Daniil Medvedev and Alexander Zverev Epic in ATP Tour’s best two games of 2021 | ATP circuit

0


Continuing our review of the 2021 season, today we take a look at the top two ATP Tour games of the year, after reviewing three classics yesterday. (We’ll reveal our best Grand Slam games of 2021 next week.)

2) Nitto ATP Finals, Round Robin, Daniil Medvedev d. Alexandre Zverev 6-3, 6-7 (3), 7-6 (6)
The start of his series career with Alexander Zverev did not go well for Daniil Medvedev. Their first four meetings all went to the German, even though he was 14 months younger. Three years ago in Shanghai, however, Medvedev solved the puzzling conundrum and before his round robin match in the ATP final Nitto, the Russian had won five of six.

And yet, Zverev entered the competition from Turin, Italy, having won 28 of 31 matches, including the Olympic gold medal in Tokyo and the Western & Southern Open title in Cincinnati. Medvedev, however, had now won six straight games at the year-end event, tracing back to his 2020 title in London. He had also ruined Novak Djokovic’s run in a one-calendar-year Grand Slam at the last possible moment, beating him in the US Open final.

It was a very promising game and one which met high expectations.

In a dynamic start, Medvedev played the big points better by fending off three break points in his first two service games and beating Zverev to take the 3-0 advantage. The Russian came close to the net throughout the first set, stepping forward to dictate the quick condition.

The second set was tied and both players were strong on serve, with a tie-break needed to separate them. Dramatically, Medvedev was punished for a 1/1 second serve foot foul, then briefly lost his focus as Zverev capitalized on the level, before the German raised his arms to further engage the then loud crowd. that he returned to his chair.

Medvedev continued to successfully attack Zverev’s backhand in the third set as he dominated this crossover. But he couldn’t find the crucial breakthrough on the German’s serve as the players were once again locked deep in the decider.

When they came to a tie-break in the third set after a captivating series of ebbs and flows, it looked like Zverev, the No.3 player in the FedEx ATP rankings, had turned the tide against No.2 Djokovic. He was leading 4/2 and had one more serve on his racquet. But Medvedev, up to the occasion, has won six of the last eight points and, with his second group victory, has reserved his place in the semi-finals.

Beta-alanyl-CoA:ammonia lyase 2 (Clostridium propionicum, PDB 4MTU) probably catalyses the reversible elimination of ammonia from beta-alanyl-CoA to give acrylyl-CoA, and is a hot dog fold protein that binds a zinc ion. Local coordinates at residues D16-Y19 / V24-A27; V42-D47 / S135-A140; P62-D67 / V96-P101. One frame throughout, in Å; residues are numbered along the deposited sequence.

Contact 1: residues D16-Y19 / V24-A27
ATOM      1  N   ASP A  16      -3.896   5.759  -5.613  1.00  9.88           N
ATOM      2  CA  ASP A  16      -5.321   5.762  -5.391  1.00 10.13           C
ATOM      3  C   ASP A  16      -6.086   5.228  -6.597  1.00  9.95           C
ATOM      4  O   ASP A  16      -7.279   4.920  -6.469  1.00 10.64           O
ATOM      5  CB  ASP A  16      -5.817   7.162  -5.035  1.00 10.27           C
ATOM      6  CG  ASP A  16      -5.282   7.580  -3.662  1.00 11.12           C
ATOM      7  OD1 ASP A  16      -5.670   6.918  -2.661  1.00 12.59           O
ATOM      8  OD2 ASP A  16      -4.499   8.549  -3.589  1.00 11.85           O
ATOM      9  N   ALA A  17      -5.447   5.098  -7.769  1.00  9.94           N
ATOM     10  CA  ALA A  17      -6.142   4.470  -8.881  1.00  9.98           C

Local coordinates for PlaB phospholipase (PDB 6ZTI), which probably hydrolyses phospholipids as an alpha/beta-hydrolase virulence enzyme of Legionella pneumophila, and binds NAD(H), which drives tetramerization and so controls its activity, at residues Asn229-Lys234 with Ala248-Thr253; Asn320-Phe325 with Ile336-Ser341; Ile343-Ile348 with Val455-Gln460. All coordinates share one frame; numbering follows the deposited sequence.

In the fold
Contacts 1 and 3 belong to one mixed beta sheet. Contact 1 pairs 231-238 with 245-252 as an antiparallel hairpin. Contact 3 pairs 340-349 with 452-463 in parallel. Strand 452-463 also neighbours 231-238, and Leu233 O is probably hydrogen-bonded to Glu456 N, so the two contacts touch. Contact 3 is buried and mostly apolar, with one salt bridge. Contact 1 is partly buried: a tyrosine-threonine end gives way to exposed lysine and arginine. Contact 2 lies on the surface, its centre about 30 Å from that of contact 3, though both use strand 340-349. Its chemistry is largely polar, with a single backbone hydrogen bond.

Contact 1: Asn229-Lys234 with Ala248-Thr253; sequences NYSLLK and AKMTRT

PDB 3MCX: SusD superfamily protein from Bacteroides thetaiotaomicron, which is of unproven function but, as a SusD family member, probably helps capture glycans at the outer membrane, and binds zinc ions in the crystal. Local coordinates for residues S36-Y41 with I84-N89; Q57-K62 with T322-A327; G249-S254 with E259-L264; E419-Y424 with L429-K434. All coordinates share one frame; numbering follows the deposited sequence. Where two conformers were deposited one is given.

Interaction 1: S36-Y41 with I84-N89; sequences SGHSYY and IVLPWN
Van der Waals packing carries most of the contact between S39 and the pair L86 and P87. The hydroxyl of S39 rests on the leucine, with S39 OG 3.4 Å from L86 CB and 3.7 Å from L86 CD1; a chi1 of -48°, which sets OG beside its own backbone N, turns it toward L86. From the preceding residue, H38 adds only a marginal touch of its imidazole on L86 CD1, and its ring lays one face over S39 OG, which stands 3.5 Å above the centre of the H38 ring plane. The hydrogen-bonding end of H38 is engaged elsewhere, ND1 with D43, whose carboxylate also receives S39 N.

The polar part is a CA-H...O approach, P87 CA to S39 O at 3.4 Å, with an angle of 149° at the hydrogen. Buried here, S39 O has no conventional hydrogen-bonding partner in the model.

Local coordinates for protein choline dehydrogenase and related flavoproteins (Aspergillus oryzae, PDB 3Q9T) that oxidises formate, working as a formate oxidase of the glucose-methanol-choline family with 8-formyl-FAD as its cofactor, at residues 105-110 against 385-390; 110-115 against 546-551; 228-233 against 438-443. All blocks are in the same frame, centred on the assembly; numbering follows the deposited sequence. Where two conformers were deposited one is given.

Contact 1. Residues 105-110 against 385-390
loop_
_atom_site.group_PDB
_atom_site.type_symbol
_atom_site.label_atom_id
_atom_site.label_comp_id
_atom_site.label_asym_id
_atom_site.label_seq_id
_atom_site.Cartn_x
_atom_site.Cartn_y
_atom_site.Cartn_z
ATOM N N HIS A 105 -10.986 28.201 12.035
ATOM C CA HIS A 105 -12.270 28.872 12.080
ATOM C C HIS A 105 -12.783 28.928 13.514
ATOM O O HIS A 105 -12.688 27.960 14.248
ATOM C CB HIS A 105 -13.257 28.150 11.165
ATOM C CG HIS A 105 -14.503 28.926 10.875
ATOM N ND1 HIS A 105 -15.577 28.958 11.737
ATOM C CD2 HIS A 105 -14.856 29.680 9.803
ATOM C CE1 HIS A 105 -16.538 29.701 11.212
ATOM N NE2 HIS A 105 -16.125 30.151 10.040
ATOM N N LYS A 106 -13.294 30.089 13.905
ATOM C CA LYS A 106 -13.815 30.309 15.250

“Today’s game was a matter of a few points, it was a very close game,” Medvedev said later. “I’m just happy to have succeeded against such a strong opponent, especially this year, which has so many victories, titles.”

Prophetically, he added: “I always say against a Top 10 player for years, which is Sascha, I feel like no matter how many games you win in a row you can basically lose the same. amount in a row thereafter. “

After his obligatory meeting with Zverev at the net, Medvedev approached the court camera and, as is the winner’s custom, wrote a message. “Not tight,” Medvedev wrote. “The hands are shaking.”

He was only half joking.

Medvedev and Zverev would end up in the league game and there would be more great shots, from both sides. This time, however, the writing on the wall would belong to another author.

You might also like: Medvedev seals SF berth in Turin

1) Barcelona Open Banc Sabadell, Final, Rafael Nadal d. Stefanos Tsitsipas 6-4, 6-7 (6), 7-5
Now Rafael Nadal’s pre-service ritual is ingrained in the mind’s eye. He went through this bizarre routine tens of thousands of times, making it clear that Rafa is a creature of habit. The same goes for his results on clay.

Prior to the Open Banc Sabadell, Nadal had won the Barcelona event 11 times – the same total as Monte-Carlo and two short of his enduring record of 13 at Roland Garros. It had already been a tough week for Nadal before he reached the final, extending to three sets twice before beating Cameron Norrie and Pablo Carreno Busta.

Stefanos Tstisipas, however, would prove to be a tough guy. The 22-year-old Greek had indeed beaten Rafa in the quarterfinal of the Australian Open and won the Monte-Carlo title a week before. Semi-finalist of Roland-Garros in 2020, Tsitsipas had won each of the 17 sets he played on clay in 2021, good for nine consecutive victories.

After an exciting and wild encounter, the only piece of play needed play by play: Down 4-5, 30-40, Nadal fired a forehand across the line to save match point. He won the next three games to punctuate a 3 hour and 38 minute battle – the longest ATP game of the year at the time.

At 34, Nadal won his 12th title in Barcelona and his 87th overall.

“I think I’ve never played a final like this in this tournament, so it means a lot to me against a player like him,” Nadal said afterwards. “It’s an important victory for me. I think I increased my level throughout the week and this victory confirms it.

Nadal broke his Barcelona final record to an impeccable 12-0. The victory was particularly significant, he said, as the 2020 tournament was canceled due to the global pandemic.

“It’s about accepting the challenge,” Nadal said. “It’s about being humble enough to accept that sometimes you don’t play very well and you have to fight for it and you have to try to find solutions every day. That’s what I did. “

Next week: the best Grand Slam games of 2021

Read more about Best Of 2021


Share.

Comments are closed.